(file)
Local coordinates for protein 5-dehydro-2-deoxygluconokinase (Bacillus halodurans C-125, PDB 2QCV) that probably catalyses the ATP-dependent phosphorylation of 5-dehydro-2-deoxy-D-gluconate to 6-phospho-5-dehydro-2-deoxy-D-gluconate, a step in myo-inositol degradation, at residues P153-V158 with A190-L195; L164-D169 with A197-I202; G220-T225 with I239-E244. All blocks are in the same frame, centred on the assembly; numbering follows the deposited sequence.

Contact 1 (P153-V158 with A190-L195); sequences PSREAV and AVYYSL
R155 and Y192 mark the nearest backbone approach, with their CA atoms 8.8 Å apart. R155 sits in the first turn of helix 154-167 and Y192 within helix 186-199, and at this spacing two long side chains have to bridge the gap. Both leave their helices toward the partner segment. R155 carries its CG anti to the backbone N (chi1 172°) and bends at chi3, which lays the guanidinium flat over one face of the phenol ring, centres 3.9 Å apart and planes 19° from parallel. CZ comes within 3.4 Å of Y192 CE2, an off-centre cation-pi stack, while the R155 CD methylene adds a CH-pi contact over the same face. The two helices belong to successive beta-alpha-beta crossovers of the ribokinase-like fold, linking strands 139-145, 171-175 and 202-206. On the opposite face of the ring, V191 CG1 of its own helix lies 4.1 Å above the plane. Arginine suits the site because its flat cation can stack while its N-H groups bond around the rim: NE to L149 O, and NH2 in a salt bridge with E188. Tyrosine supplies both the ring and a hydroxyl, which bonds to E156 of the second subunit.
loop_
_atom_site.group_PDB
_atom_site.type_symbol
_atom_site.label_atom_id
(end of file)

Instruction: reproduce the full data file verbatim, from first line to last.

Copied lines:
Local coordinates for protein 5-dehydro-2-deoxygluconokinase (Bacillus halodurans C-125, PDB 2QCV) that probably catalyses the ATP-dependent phosphorylation of 5-dehydro-2-deoxy-D-gluconate to 6-phospho-5-dehydro-2-deoxy-D-gluconate, a step in myo-inositol degradation, at residues P153-V158 with A190-L195; L164-D169 with A197-I202; G220-T225 with I239-E244. All blocks are in the same frame, centred on the assembly; numbering follows the deposited sequence.

Contact 1 (P153-V158 with A190-L195); sequences PSREAV and AVYYSL
R155 and Y192 mark the nearest backbone approach, with their CA atoms 8.8 Å apart. R155 sits in the first turn of helix 154-167 and Y192 within helix 186-199, and at this spacing two long side chains have to bridge the gap. Both leave their helices toward the partner segment. R155 carries its CG anti to the backbone N (chi1 172°) and bends at chi3, which lays the guanidinium flat over one face of the phenol ring, centres 3.9 Å apart and planes 19° from parallel. CZ comes within 3.4 Å of Y192 CE2, an off-centre cation-pi stack, while the R155 CD methylene adds a CH-pi contact over the same face. The two helices belong to successive beta-alpha-beta crossovers of the ribokinase-like fold, linking strands 139-145, 171-175 and 202-206. On the opposite face of the ring, V191 CG1 of its own helix lies 4.1 Å above the plane. Arginine suits the site because its flat cation can stack while its N-H groups bond around the rim: NE to L149 O, and NH2 in a salt bridge with E188. Tyrosine supplies both the ring and a hydroxyl, which bonds to E156 of the second subunit.
loop_
_atom_site.group_PDB
_atom_site.type_symbol
_atom_site.label_atom_id